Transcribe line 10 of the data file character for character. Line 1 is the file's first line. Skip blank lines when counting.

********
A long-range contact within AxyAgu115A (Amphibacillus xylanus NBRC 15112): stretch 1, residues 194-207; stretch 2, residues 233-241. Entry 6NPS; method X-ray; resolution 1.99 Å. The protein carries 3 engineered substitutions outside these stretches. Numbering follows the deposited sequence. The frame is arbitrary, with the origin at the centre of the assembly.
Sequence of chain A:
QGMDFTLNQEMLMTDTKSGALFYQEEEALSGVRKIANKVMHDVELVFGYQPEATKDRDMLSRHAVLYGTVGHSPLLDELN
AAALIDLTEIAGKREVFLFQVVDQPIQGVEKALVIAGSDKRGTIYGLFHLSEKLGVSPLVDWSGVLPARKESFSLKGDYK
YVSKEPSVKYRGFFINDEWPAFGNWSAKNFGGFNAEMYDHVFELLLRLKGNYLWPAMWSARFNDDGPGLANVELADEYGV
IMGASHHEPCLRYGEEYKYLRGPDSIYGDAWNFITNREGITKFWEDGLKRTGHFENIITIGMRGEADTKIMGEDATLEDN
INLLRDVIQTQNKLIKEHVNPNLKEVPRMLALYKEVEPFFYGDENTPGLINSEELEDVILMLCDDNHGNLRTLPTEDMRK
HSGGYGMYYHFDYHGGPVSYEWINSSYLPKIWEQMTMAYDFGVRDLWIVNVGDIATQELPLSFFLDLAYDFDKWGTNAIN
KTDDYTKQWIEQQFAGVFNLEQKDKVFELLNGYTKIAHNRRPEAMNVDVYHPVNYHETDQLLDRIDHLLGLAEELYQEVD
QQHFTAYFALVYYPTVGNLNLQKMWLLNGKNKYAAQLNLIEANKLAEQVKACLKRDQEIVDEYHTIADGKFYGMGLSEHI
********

QQHFTAYFALVYYPTVGNLNLQKMWLLNGKNKYAAQLNLIEANKLAEQVKACLKRDQEIVDEYHTIADGKFYGMGLSEHI